Prior to NASA, Dr. Pace was the Assistant Director for Space and Aeronautics in the White House Office of Science and Technology Policy (OSTP). There he was responsible for space and aviation-related issues and coordination of civil and commercial space issues through the Space Policy Coordinating Committee of the National Security Council. Dr. Pace served on the Bush-Cheney Transition Team for NASA and the National Science Foundation.
Prior to his White House appointment, Dr Pace worked for the RAND Corporation's Science and Technology Policy Institute (STPI) – a federally funded research and development center for the Office of Science and Technology Policy. In addition to his extensive research into space policy, technology policy, and international competitiveness at RAND, Dr. Pace also was a key member of a successful international effort to preserve radio navigation satellite spectrum at the 1997 World Radiocommunication Conference (WRC-97) and the addition of new spectrum for satellite navigation at WRC-2000. He also was a member of the Department of Defense Senior Review Group on Commercial Remote Sensing and the National Research Council's Committee on Earth Sciences.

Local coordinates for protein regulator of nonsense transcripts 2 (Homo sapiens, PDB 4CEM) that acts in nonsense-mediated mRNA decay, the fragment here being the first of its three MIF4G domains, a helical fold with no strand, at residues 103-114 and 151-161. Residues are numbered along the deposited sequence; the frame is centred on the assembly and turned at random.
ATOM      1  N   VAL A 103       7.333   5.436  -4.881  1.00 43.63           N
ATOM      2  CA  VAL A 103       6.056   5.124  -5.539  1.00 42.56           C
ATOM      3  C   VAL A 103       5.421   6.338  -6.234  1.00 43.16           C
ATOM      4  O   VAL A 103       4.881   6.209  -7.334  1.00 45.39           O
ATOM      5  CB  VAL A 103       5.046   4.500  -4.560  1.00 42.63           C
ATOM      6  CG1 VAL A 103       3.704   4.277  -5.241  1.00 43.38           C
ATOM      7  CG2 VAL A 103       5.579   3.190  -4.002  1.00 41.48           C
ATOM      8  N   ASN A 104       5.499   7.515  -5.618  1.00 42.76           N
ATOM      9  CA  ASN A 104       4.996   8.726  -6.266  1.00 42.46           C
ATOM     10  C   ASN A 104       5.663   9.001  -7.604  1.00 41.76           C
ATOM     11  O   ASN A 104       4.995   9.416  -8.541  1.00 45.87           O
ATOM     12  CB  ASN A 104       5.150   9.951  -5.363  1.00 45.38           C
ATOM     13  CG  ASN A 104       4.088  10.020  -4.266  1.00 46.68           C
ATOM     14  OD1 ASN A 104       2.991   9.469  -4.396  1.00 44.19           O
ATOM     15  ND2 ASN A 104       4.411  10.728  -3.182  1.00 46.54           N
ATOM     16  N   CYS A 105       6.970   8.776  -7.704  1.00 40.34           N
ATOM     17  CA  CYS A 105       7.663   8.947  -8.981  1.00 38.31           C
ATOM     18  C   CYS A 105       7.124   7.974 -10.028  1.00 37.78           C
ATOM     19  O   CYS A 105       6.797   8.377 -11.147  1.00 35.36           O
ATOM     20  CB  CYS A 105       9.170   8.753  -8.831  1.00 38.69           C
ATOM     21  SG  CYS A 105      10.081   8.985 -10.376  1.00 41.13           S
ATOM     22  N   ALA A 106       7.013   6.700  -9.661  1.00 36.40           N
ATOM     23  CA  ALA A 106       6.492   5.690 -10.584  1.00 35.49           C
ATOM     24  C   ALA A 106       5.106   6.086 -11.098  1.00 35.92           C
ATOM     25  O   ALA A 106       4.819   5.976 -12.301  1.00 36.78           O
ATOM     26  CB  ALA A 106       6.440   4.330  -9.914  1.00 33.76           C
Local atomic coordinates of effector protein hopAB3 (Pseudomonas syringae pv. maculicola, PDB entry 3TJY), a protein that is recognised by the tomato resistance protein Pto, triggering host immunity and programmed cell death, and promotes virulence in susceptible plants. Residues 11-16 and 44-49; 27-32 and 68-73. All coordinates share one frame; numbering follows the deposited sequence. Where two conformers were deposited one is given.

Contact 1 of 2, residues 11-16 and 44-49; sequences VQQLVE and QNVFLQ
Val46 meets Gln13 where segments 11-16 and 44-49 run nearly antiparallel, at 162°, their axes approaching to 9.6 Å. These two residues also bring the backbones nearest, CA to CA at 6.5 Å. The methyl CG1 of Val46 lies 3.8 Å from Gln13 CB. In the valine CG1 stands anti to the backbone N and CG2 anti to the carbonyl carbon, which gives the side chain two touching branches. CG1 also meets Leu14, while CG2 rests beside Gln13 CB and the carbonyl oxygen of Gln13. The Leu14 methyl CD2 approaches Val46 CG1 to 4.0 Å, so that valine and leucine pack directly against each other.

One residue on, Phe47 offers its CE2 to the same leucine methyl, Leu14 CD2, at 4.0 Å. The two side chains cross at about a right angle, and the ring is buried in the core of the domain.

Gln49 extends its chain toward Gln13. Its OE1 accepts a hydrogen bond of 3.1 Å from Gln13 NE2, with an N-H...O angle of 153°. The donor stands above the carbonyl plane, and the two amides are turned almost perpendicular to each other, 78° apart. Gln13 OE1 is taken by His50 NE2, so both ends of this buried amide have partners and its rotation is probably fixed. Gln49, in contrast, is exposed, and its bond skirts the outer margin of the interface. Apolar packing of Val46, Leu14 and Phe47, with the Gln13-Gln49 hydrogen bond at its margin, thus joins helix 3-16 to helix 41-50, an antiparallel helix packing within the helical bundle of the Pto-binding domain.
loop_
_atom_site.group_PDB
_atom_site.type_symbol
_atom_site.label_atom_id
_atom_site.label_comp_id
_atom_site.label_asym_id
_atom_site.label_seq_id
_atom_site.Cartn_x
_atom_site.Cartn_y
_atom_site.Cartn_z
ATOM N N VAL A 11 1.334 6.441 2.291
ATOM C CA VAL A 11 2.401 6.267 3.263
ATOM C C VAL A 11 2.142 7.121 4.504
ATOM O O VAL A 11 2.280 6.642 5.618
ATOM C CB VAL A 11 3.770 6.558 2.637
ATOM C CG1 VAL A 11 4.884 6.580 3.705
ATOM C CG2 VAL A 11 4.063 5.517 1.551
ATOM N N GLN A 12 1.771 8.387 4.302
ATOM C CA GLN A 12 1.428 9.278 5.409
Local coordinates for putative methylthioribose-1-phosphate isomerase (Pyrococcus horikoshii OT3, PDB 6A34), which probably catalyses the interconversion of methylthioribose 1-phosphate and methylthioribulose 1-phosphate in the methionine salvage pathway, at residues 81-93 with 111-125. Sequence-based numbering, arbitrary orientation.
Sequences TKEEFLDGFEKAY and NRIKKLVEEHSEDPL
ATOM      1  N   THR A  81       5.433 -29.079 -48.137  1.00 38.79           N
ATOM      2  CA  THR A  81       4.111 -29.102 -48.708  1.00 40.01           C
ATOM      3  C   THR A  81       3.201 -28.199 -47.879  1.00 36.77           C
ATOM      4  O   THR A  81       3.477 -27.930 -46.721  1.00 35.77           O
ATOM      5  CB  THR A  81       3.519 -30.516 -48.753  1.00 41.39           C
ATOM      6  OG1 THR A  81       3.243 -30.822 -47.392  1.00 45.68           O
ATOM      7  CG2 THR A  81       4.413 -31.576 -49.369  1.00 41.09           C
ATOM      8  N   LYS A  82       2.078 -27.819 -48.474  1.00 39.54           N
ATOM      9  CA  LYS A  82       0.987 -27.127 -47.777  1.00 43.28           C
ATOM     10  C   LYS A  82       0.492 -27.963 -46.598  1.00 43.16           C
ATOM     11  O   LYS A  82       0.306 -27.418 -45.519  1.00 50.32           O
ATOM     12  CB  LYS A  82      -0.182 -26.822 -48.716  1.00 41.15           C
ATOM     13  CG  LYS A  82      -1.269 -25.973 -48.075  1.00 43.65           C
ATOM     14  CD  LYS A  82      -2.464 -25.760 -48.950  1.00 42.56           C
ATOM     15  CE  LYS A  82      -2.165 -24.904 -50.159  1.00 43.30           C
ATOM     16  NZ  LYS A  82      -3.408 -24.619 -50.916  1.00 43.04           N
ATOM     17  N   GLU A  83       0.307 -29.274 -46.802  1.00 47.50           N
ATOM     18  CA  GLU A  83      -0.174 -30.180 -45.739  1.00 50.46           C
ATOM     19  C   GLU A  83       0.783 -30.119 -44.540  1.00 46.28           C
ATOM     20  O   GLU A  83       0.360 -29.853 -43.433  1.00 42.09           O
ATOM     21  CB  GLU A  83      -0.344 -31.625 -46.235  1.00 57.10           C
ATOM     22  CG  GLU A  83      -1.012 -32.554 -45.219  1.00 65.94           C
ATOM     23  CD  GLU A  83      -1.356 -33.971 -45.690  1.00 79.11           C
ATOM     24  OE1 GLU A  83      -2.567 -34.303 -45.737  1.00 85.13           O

From 1990 to 1993, Dr. Pace served as the Deputy Director and Acting Director of the Office of Space Commerce (OSC), in the Office of the Deputy Secretary of the Department of Commerce. Among his many responsibilities at OSC, Dr. Pace coordinated space policy issues across the Department and participated in efforts affecting export controls for space technologies; space trade negotiations with Japan, Russia, China, and Europe; the licensing process for private remote sensing systems; missile proliferation; and the U.S. space industrial base.Dr. Pace received a Bachelor of Science degree in Physics from Harvey Mudd College in 1980; Master of Science degrees in Aeronautics & Astronautics and Technology & Policy from the Massachusetts Institute of Technology in 1982; and a Doctorate in Policy Analysis from the RAND Graduate School in 1989. His dissertation was entitled "U.S. Access to Space: Launch Vehicle Choices for 1990-2010." April 2005